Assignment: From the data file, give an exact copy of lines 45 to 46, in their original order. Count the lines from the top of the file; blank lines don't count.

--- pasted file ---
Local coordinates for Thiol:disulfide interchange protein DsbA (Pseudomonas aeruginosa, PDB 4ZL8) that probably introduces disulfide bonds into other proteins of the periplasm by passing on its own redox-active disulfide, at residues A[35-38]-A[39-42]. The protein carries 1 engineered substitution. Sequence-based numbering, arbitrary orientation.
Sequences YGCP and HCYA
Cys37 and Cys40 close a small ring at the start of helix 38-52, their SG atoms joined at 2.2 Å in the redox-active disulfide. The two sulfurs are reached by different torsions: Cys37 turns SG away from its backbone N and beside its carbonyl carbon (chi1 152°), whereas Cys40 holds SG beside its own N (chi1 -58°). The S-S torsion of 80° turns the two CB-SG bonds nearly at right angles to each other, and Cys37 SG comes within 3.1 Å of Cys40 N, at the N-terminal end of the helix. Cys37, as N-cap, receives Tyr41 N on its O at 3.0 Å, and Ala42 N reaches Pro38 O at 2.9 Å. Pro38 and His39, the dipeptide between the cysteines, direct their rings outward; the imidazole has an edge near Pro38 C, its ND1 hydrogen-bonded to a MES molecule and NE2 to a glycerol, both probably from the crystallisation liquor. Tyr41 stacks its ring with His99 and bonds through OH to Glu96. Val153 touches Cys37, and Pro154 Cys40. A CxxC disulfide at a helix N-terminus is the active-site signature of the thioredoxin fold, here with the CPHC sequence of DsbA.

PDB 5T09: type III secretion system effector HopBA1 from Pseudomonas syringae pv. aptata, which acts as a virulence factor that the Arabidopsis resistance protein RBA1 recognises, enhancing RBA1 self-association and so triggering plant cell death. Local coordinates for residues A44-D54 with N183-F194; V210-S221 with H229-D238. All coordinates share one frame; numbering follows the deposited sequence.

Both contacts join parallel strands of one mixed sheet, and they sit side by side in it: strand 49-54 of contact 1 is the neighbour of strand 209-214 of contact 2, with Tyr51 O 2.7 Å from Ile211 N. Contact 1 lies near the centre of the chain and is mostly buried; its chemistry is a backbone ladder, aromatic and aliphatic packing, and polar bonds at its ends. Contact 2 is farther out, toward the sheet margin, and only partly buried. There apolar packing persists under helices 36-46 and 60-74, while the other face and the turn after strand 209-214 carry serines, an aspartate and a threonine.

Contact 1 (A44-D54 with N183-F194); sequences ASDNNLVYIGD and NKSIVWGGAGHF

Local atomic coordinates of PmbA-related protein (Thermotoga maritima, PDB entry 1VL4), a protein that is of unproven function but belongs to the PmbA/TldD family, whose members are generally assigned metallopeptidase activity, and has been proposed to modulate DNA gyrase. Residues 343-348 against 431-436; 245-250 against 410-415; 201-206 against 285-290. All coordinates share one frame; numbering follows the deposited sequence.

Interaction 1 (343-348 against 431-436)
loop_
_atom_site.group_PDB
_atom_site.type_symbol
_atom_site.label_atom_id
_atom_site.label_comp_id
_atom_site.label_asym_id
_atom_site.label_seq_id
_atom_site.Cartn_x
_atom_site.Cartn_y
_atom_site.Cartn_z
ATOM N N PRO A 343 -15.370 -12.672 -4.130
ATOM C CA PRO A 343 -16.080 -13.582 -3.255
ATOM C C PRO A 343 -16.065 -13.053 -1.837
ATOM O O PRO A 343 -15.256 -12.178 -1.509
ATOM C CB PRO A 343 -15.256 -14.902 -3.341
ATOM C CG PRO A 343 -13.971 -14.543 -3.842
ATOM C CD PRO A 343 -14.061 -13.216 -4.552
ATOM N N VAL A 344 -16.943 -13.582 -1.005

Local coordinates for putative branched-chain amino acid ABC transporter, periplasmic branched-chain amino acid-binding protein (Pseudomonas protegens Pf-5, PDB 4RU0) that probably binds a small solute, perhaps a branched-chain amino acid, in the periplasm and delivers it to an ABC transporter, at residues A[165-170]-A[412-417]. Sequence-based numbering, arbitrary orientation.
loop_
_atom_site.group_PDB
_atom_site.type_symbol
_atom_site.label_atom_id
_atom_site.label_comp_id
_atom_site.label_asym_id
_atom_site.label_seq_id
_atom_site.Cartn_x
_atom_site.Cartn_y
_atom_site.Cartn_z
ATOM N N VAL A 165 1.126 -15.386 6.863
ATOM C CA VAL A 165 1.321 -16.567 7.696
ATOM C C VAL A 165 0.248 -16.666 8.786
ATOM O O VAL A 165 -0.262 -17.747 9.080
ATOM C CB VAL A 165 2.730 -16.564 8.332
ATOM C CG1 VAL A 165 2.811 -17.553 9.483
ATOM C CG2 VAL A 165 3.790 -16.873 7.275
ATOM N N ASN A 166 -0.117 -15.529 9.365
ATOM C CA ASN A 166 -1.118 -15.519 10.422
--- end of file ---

ATOM N N ASN A 166 -0.117 -15.529 9.365
ATOM C CA ASN A 166 -1.118 -15.519 10.422